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'Eat Pray Love' Movie Review

About.com Rating 2 Star Rating


Julia Roberts and Billy Crudup photo from Eat Pray Love

Julia Roberts and Billy Crudup in 'Eat Pray Love.'

© Columbia Pictures
I'm totally confused. If Eat Pray Love the movie is a faithful adaptation of Elizabeth Gilbert's best-selling memoir, then why did it ever make it onto the bestsellers list? And if it's not a faithful adaptation, why isn't it? Was something lost in translation or was the source material not as strong as book sales would have us believe? The Liz Gilbert in the film version of Eat Pray Love is one of the least compelling, least interesting women we've seen as the lead figure of a movie in recent memory, and I can't figure out why women in particular are so in love with this character.
As Liz, Julia Roberts smiles a lot, cries a lot, and heads off on a journey of self-discovery (read year-long vacation from real life) after her marriage falls apart and her attempt at a lasting relationship with a much younger man fails. The character as written is so self-absorbed, unlikeable and worst of all, after a year of trying to find herself never really seems to grow as a person, that there's nothing about this successful writer (who's apparently got an abundance of money) to grab on to.

Eat Pray Love - The Story

Liz isn't happy. Her husband, Stephen (Billy Crudup), is unfocused, frequently changes jobs, and is unsure of what he wants to be when he grows up. The new house they bought just a year ago seems like a prison to Liz, and when Stephen says he wants to go back to college, she decides that's the end of her patience with him. Now, since this is done incredibly quickly in the film, it's kind of like she just gives up on marriage without much of a fight. She's done, he still loves her, but she quickly moves on to a much younger actor (played by James Franco) who's starring in a play she wrote. She sees him on stage, thinks he's saying the words only to her, and bam! - they're in a relationship. But just as quickly as she starts that up, she decides he's not for her. She's unhappy and feels dead inside, and the only way to fix herself is to take off for a year and travel.

Julia Roberts and James Franco photo from Eat Pray Love

Julia Roberts and James Franco in 'Eat Pray Love.'

© Columbia Pictures
Liz has three specific destinations in mind for her journey of self-discovery. First, Italy where she can indulge in lots of pasta and see all the historical sites. Next, she'll head to India to spend time with her young boyfriend's favorite guru. Why? I don't know, but chalk it up to that self-discovery notion. And then she'll finish up her year off with a visit to Bali where she'll reunite with a wise man who told her on a previous trip that she'd have two marriages, lose her money, and then gain it back again.

With no worries about money or work or any responsibilities, off she goes, passing through the lives of various interesting people while telling anyone willing to listen that she's trying to find herself and get over the end of her marriage. Which she gave up on and immediately turned to another man to get over...who she then gave up on fairly quickly for no apparent reason. So says the film. The fact she does believe by the end of the movie that she's healed herself and discovered what she needed to find out comes out of left field as none of that is shown in the film.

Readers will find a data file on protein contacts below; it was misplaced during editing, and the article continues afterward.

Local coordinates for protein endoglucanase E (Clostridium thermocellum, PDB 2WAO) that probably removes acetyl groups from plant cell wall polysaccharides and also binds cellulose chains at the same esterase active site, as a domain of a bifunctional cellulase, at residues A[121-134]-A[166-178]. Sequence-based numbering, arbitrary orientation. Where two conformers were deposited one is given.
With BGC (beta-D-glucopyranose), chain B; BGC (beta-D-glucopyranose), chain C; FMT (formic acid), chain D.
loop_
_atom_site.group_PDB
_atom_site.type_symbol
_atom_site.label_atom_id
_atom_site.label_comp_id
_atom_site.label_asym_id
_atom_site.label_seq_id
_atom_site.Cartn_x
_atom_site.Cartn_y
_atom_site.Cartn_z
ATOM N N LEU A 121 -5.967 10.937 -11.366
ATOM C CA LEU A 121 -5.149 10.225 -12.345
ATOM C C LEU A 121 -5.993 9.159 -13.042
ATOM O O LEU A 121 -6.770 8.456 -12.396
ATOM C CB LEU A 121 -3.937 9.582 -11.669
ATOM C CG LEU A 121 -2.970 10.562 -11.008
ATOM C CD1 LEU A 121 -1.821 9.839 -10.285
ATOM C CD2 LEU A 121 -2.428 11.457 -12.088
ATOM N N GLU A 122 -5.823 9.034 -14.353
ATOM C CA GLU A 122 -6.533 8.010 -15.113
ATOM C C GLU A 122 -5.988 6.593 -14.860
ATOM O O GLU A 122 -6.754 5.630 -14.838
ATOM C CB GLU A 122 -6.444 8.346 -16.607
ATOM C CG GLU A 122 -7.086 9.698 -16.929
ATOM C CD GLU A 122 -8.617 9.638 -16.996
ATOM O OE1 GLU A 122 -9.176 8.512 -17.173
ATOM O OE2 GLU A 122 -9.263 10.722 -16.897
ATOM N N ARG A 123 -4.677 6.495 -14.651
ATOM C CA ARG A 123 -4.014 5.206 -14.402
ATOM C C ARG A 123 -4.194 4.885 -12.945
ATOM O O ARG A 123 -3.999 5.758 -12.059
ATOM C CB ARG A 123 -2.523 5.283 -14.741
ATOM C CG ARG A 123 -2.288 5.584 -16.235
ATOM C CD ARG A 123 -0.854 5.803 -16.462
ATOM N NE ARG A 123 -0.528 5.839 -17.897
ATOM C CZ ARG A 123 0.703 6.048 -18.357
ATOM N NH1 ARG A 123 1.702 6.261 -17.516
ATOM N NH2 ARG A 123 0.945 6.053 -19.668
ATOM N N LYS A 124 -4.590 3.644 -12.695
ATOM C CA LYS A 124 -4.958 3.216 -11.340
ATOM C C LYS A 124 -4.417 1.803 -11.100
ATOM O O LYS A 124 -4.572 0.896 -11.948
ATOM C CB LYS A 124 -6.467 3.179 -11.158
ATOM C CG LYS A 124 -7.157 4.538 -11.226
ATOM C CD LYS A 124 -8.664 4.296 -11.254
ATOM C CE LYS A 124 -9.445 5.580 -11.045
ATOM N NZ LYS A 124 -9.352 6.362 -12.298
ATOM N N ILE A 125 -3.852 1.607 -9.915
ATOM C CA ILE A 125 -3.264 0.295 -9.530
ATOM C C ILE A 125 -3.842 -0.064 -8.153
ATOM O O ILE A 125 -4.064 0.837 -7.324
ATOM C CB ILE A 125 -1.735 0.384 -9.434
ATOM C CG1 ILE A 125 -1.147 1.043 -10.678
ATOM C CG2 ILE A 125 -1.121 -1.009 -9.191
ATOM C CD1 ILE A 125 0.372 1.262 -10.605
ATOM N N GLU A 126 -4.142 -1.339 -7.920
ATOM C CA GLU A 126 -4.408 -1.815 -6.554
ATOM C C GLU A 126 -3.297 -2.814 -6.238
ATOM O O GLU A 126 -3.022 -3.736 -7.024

The Acting and the Bottom Line

There are some truly fine performances in Eat Pray Love including those of Viola Davis as Liz's best friend and voice of reason, Richard Jenkins as a fellow seeker of inner peace (a film focusing on his character would have been far more intriguing), and Javier Bardem as the handsome, understanding, wealthy, near-perfect, also divorced man she meets and falls in love with in Bali. Davis, Jenkins, and Bardem deserved more screen time. Although it's Liz's story, the film would have benefited from focusing more on any of those three and less on Roberts as Liz.

In a way Eat Pray Love reminds me of Scott Pilgrim, a film it's opening against, because both movies suffer from lead characters who aren't that engaging. In the case of Scott Pilgrim, the supporting players are so strong it makes up for Michael Cera's lack of charisma as Scott Pilgrim. But with Eat Pray Love most of the supporting players are there for too short of a time for the talents of the film's co-stars to make up for the ho-hum leading character. Not to say Roberts isn't pouring her heart and soul into the part. She does in fact give a good performance. It's just that the movie version of Elizabeth Gilbert isn't someone I'd ever want to spend any time with, let alone two and half hours sitting in a theater listening to whine.

Julia Roberts and Javier Bardem photo from Eat Pray Love

Julia Roberts and Javier Bardem in 'Eat Pray Love.'

© Columbia Pictures
Eat Pray Love is pretty to look at, but there's no depth to the story and no real meat to Liz's journey other than what's in the delicious food she treats herself to during her sabbatical from life.


Eat Pray Love was directed by Ryan Murphy and is rated PG-13 for brief strong language, some sexual references and male rear nudity.

Theatrical Release: August 13, 2010

This review is based on a screening provided by the studio. For more information, please see our Ethics Policy.

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